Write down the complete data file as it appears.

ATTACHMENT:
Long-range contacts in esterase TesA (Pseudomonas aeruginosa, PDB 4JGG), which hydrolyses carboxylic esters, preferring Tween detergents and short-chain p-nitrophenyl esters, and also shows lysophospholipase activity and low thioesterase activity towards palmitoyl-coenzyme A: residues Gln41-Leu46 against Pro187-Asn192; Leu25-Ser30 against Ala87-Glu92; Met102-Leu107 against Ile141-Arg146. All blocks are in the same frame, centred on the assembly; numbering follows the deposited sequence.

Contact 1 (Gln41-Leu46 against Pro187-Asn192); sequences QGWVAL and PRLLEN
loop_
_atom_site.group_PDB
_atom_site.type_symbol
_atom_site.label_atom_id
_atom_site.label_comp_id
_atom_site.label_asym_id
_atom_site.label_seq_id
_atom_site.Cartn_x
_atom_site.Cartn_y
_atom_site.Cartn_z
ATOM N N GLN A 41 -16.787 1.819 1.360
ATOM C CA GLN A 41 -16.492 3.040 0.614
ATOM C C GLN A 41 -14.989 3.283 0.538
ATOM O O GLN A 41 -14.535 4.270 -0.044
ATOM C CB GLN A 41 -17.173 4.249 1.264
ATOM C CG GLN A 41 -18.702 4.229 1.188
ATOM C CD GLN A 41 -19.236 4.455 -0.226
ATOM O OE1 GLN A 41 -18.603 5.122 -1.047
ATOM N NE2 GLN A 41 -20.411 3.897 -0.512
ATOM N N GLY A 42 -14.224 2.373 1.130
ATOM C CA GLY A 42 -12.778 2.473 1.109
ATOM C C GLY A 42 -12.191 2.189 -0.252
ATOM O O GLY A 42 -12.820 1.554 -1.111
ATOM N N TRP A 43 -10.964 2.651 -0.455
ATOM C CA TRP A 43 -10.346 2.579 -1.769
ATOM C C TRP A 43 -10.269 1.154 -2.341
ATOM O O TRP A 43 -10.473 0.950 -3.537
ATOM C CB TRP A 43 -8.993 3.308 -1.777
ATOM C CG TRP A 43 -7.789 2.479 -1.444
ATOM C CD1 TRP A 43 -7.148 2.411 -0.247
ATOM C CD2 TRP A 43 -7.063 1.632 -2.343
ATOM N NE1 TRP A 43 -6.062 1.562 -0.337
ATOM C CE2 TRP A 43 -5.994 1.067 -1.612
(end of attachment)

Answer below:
Long-range contacts in esterase TesA (Pseudomonas aeruginosa, PDB 4JGG), which hydrolyses carboxylic esters, preferring Tween detergents and short-chain p-nitrophenyl esters, and also shows lysophospholipase activity and low thioesterase activity towards palmitoyl-coenzyme A: residues Gln41-Leu46 against Pro187-Asn192; Leu25-Ser30 against Ala87-Glu92; Met102-Leu107 against Ile141-Arg146. All blocks are in the same frame, centred on the assembly; numbering follows the deposited sequence.

Contact 1 (Gln41-Leu46 against Pro187-Asn192); sequences QGWVAL and PRLLEN
loop_
_atom_site.group_PDB
_atom_site.type_symbol
_atom_site.label_atom_id
_atom_site.label_comp_id
_atom_site.label_asym_id
_atom_site.label_seq_id
_atom_site.Cartn_x
_atom_site.Cartn_y
_atom_site.Cartn_z
ATOM N N GLN A 41 -16.787 1.819 1.360
ATOM C CA GLN A 41 -16.492 3.040 0.614
ATOM C C GLN A 41 -14.989 3.283 0.538
ATOM O O GLN A 41 -14.535 4.270 -0.044
ATOM C CB GLN A 41 -17.173 4.249 1.264
ATOM C CG GLN A 41 -18.702 4.229 1.188
ATOM C CD GLN A 41 -19.236 4.455 -0.226
ATOM O OE1 GLN A 41 -18.603 5.122 -1.047
ATOM N NE2 GLN A 41 -20.411 3.897 -0.512
ATOM N N GLY A 42 -14.224 2.373 1.130
ATOM C CA GLY A 42 -12.778 2.473 1.109
ATOM C C GLY A 42 -12.191 2.189 -0.252
ATOM O O GLY A 42 -12.820 1.554 -1.111
ATOM N N TRP A 43 -10.964 2.651 -0.455
ATOM C CA TRP A 43 -10.346 2.579 -1.769
ATOM C C TRP A 43 -10.269 1.154 -2.341
ATOM O O TRP A 43 -10.473 0.950 -3.537
ATOM C CB TRP A 43 -8.993 3.308 -1.777
ATOM C CG TRP A 43 -7.789 2.479 -1.444
ATOM C CD1 TRP A 43 -7.148 2.411 -0.247
ATOM C CD2 TRP A 43 -7.063 1.632 -2.343
ATOM N NE1 TRP A 43 -6.062 1.562 -0.337
ATOM C CE2 TRP A 43 -5.994 1.067 -1.612